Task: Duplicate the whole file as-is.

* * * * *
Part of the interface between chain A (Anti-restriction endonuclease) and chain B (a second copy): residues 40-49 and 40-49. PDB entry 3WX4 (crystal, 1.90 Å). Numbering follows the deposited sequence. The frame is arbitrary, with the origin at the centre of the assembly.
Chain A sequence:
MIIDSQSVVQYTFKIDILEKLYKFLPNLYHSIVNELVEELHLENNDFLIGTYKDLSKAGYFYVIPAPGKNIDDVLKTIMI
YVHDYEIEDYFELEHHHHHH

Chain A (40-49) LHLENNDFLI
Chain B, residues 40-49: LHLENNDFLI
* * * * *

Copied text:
Part of the interface between chain A (Anti-restriction endonuclease) and chain B (a second copy): residues 40-49 and 40-49. PDB entry 3WX4 (crystal, 1.90 Å). Numbering follows the deposited sequence. The frame is arbitrary, with the origin at the centre of the assembly.
Chain A sequence:
MIIDSQSVVQYTFKIDILEKLYKFLPNLYHSIVNELVEELHLENNDFLIGTYKDLSKAGYFYVIPAPGKNIDDVLKTIMI
YVHDYEIEDYFELEHHHHHH

Chain A (40-49) LHLENNDFLI
Chain B, residues 40-49: LHLENNDFLI